The Association for Research and Enlightenment is facing two lawsuits from eight rape and sexual assault survivors for allowing counselors and staff members to sexually abuse underage campers at camp programs and other A.R.E.-sponsored activities.
The charges are outlined in two lawsuits filed in the Second Judicial District Court that serves Virginia Beach.
The lawsuits were filed on behalf of eight sexual assault survivors, who are represented by the California law firm Estey & Bomberger.
The civil lawsuits target the Association for Research and Enlightenment that runs the summer camp program in Rural Retreat, Virginia. A.R.E. was founded in 1931 by spiritualist Edgar Cayce, who was a clairvoyant once known as “The Sleeping Prophet.”
The women named in the lawsuits allege that A.R.E.’s decades-long sexually abusive culture, in which campers were expected to participate in hands-on activities like daily “Hugging Circles” and “Massage Trains,” ultimately leading to their being sexually abused.
The “Liberated Underwear Movement” provides yet another example of how A.R.E. subjected young girls to abusive activities. The campers were expected to run through camp partially clad in their underwear.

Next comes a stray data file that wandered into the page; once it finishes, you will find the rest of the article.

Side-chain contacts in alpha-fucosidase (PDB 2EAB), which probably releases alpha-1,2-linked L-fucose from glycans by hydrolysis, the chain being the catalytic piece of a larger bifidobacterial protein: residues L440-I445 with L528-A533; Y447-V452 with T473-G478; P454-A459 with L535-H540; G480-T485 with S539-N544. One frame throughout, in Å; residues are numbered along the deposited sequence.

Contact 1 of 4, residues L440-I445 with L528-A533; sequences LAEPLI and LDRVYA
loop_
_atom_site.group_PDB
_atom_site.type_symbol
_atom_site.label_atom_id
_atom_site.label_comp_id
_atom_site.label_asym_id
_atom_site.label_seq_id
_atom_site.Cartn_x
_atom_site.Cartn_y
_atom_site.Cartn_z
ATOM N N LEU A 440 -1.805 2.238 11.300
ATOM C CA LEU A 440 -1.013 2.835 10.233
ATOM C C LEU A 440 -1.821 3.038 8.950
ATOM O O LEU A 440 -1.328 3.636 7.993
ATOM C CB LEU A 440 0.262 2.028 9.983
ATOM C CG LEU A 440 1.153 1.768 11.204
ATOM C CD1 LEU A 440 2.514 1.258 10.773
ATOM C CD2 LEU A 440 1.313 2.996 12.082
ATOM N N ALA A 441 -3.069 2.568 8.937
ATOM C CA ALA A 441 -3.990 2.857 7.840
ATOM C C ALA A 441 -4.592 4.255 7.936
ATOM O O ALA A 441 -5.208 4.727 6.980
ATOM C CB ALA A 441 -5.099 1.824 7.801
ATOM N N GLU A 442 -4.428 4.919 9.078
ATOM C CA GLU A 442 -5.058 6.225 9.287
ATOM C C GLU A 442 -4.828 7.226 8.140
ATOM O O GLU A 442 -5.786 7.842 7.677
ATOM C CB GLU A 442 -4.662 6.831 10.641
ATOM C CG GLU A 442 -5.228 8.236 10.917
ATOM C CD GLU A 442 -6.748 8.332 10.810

And an activity known as “Goddess Night” also contributed to the camp’s sexually abusive culture, with young female campers expected to run naked through a field as male staffers and campers cheered them on.
Camper Lynsey Doe was sexually assaulted by two A.R.E. camp counselors starting in 2009 and continuing through 2014.
“I was 12 years old the first time I was sexually assaulted by an A.R.E. counselor,” Lynsey said. “I reported the assault to camp authorities, who did nothing. When I was 16, I returned to camp and I was forced to participate in a so-called ‘Forgiveness Circle,’ which meant I had to hug my abuser and say I forgave him. It was a horrible, degrading experience.”
Lynsey was a third generation A.R.E. camper and the first A.R.E. sexual assault victim to come forward in this lawsuit.
“The association’s practices were often passed down through generations, so entire families, including parents, bought into their beliefs. That created a false sense of trust and allowed sexually abusive practices to be perpetuated for years,” attorney Stephen Estey said.
A.R.E. managers were aware of sexual abuse complaints as far back as the late 1980s. The lawsuit says that additional reports of childhood sexual abuse continued to be received by management through June 2020, when a Facebook post exposed the long-simmering scandal.
While most of the victims named in the lawsuits were abused at A.R.E.’s summer camp in Rural Retreat, one victim was abused at A.R.E.’s massage school in Virginia Beach.
“They chose to cover it up instead of reporting it,” Mr. Estey said. “Their coverup and negligence demonstrate a pattern of systemic abuse that has traumatized my clients – they’re all suffering emotional anguish and anxiety as a result of being abused. They’re holding A.R.E. responsible for its negligence and demanding that A.R.E. establish strict policies to ensure children’s safety going forward.”
Estey urges other victims of A.R.E. sexual abuse to contact his office at 1-888-579-5648.